Personal income tax burdens were cut during prior recoveries by an average of 10 percent to encourage consumer spending. That’s less than the 25 percent reduction early in the current expansion. But while over half the cuts in past upswings remained in place for six or more years, well over half of the reductions this time were unwound by the end of the third year.
The nation’s retreat from tax cuts and spending increases to promote the recovery has been a bipartisan affair. Democratic President Barack Obama and Republican House Speaker John Boehner agreed in 2011 to apply the fiscal brakes by negotiating $1 trillion in spending cutbacks over 10 years and a process to impose more.
Now the driving political force is largely one party. Congressional Republicans recently passed a budget outline for next fiscal year that calls for further cuts, which the nonpartisan Congressional Budget Office estimates would knock a half-point or more off growth through 2018. Not a single Democrat backed the measure.
Brady, who is also vice chairman of the congressional Joint Economic Committee, said that even if extra spending helped growth, Washington can’t afford it because of debt. Federal debt held by the public is at its highest level relative to the size of the economy since the years immediately after World War II -- 74 percent of GDP, according to the Congressional Budget Office.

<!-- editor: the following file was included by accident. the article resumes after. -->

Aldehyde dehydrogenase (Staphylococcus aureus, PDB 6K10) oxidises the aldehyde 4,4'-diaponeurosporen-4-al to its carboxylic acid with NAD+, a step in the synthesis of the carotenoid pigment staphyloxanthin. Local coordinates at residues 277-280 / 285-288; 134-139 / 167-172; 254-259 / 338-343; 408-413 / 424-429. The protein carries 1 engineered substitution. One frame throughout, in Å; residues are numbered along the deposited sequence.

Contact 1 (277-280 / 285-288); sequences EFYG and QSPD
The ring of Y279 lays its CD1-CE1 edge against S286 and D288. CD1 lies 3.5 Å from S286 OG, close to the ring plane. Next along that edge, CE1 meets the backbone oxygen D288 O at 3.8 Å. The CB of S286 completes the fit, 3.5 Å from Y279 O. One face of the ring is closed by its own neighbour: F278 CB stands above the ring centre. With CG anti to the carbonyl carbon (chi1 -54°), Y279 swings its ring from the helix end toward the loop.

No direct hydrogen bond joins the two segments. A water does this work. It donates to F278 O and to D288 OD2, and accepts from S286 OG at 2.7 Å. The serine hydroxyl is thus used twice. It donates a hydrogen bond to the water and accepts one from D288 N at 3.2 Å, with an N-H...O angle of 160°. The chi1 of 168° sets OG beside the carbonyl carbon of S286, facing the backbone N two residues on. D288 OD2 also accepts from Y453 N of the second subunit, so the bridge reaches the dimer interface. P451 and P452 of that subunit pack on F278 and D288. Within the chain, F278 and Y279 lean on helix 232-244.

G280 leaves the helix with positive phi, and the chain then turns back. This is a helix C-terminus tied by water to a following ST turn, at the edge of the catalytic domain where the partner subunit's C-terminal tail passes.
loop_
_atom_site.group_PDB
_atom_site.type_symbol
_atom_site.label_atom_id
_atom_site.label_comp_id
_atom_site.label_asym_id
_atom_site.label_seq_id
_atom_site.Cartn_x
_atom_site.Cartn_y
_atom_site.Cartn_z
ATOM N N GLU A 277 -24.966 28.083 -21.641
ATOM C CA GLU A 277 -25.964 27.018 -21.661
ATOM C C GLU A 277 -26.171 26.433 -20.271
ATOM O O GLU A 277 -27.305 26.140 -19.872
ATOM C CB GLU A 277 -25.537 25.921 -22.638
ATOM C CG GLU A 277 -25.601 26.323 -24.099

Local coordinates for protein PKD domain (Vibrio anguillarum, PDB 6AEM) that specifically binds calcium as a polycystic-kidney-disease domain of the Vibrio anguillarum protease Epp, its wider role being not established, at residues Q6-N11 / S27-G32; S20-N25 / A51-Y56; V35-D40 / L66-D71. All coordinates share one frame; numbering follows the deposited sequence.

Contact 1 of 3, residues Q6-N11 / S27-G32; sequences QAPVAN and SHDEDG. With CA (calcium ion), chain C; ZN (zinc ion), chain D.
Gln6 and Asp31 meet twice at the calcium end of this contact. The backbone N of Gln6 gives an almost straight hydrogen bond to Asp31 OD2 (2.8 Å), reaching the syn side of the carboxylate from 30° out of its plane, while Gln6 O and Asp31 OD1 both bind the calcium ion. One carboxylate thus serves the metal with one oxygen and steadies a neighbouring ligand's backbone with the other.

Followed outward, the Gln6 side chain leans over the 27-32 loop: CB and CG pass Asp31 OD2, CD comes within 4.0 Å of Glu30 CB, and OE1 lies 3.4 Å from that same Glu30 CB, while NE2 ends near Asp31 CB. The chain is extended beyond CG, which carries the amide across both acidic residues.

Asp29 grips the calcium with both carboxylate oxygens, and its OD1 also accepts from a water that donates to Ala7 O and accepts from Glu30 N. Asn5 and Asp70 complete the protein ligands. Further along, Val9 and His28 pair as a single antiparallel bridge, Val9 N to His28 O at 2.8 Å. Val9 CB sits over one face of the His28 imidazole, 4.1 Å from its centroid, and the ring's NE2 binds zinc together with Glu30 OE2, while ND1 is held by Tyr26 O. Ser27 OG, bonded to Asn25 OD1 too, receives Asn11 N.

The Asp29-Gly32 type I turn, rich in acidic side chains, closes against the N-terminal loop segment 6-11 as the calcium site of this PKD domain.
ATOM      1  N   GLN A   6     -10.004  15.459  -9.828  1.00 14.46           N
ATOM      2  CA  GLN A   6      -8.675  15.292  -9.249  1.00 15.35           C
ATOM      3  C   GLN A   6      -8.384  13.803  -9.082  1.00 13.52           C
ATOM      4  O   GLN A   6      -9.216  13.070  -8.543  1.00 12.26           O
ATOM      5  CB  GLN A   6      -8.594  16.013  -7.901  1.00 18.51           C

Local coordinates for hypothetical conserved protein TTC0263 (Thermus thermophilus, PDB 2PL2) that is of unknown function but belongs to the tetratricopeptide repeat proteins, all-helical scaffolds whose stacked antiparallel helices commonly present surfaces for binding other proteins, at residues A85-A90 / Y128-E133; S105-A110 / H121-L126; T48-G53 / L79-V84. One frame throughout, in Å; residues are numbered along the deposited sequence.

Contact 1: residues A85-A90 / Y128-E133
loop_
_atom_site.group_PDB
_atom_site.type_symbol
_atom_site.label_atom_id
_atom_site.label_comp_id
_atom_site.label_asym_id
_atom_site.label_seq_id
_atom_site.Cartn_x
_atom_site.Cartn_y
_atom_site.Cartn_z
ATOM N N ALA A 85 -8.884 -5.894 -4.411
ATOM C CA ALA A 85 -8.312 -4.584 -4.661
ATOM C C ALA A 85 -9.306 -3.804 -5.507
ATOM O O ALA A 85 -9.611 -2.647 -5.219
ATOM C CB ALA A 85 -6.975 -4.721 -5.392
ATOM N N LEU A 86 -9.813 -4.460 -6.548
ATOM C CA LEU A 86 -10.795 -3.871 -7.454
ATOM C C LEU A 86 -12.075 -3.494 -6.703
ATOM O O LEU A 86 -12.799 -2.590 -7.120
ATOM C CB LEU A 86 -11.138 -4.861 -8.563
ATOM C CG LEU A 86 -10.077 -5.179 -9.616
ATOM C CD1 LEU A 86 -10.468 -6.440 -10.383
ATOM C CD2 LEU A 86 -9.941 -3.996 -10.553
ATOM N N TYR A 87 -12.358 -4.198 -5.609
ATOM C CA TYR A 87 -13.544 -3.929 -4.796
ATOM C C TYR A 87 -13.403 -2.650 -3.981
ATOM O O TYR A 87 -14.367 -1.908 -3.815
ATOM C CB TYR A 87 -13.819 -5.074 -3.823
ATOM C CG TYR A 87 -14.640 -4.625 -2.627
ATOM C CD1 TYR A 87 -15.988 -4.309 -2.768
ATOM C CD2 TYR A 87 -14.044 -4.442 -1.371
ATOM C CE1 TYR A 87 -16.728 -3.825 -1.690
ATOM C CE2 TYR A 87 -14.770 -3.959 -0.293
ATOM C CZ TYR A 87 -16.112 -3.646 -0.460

All the government can do, Brady said, is “get itself out of the way of a stronger economy” by removing regulatory and other barriers to private investment.
Fiscal policy advocates counter that with record-low interest rates borrowing is cheap and that stronger growth is the best cure for the debt.
“We’re running the most contractionary fiscal policy in the postwar era and probably longer at a time when the case for an expansionary one could not be stronger,” said J. Bradford DeLong, an economist at the University of California at Berkeley and one of the most vocal advocates of using government taxing and spending powers to boost growth.
Federal Reserve Chair Janet Yellen and her predecessor, Ben S. Bernanke, who’ve overseen the central bank’s most aggressive use ever of monetary policy to revive growth, have both decried the impact of recent fiscal practices.
Bernanke, then the Fed’s chairman, said early last year that “with fiscal and monetary policy working in opposite directions, the recovery is weaker than it otherwise would be.”